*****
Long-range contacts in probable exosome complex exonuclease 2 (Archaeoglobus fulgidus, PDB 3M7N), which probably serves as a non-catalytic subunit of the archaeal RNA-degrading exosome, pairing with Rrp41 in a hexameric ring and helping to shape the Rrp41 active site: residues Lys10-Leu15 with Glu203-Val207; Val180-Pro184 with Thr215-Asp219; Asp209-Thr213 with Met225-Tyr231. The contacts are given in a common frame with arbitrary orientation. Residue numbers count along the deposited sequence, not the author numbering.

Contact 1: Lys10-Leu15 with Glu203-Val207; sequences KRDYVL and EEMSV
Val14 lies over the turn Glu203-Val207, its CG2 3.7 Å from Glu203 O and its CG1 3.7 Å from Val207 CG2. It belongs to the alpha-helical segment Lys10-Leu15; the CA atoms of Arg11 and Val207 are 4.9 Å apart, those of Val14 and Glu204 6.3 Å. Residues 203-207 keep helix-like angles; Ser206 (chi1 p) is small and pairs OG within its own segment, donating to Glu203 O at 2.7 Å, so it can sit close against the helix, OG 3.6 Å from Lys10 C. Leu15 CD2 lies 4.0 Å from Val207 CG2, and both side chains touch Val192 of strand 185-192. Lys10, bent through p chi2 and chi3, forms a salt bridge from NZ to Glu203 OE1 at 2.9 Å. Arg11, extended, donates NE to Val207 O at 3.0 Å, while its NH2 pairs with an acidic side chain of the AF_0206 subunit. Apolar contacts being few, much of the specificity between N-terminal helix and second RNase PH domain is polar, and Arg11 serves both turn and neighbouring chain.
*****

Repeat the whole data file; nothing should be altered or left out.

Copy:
Long-range contacts in probable exosome complex exonuclease 2 (Archaeoglobus fulgidus, PDB 3M7N), which probably serves as a non-catalytic subunit of the archaeal RNA-degrading exosome, pairing with Rrp41 in a hexameric ring and helping to shape the Rrp41 active site: residues Lys10-Leu15 with Glu203-Val207; Val180-Pro184 with Thr215-Asp219; Asp209-Thr213 with Met225-Tyr231. The contacts are given in a common frame with arbitrary orientation. Residue numbers count along the deposited sequence, not the author numbering.

Contact 1: Lys10-Leu15 with Glu203-Val207; sequences KRDYVL and EEMSV
Val14 lies over the turn Glu203-Val207, its CG2 3.7 Å from Glu203 O and its CG1 3.7 Å from Val207 CG2. It belongs to the alpha-helical segment Lys10-Leu15; the CA atoms of Arg11 and Val207 are 4.9 Å apart, those of Val14 and Glu204 6.3 Å. Residues 203-207 keep helix-like angles; Ser206 (chi1 p) is small and pairs OG within its own segment, donating to Glu203 O at 2.7 Å, so it can sit close against the helix, OG 3.6 Å from Lys10 C. Leu15 CD2 lies 4.0 Å from Val207 CG2, and both side chains touch Val192 of strand 185-192. Lys10, bent through p chi2 and chi3, forms a salt bridge from NZ to Glu203 OE1 at 2.9 Å. Arg11, extended, donates NE to Val207 O at 3.0 Å, while its NH2 pairs with an acidic side chain of the AF_0206 subunit. Apolar contacts being few, much of the specificity between N-terminal helix and second RNase PH domain is polar, and Arg11 serves both turn and neighbouring chain.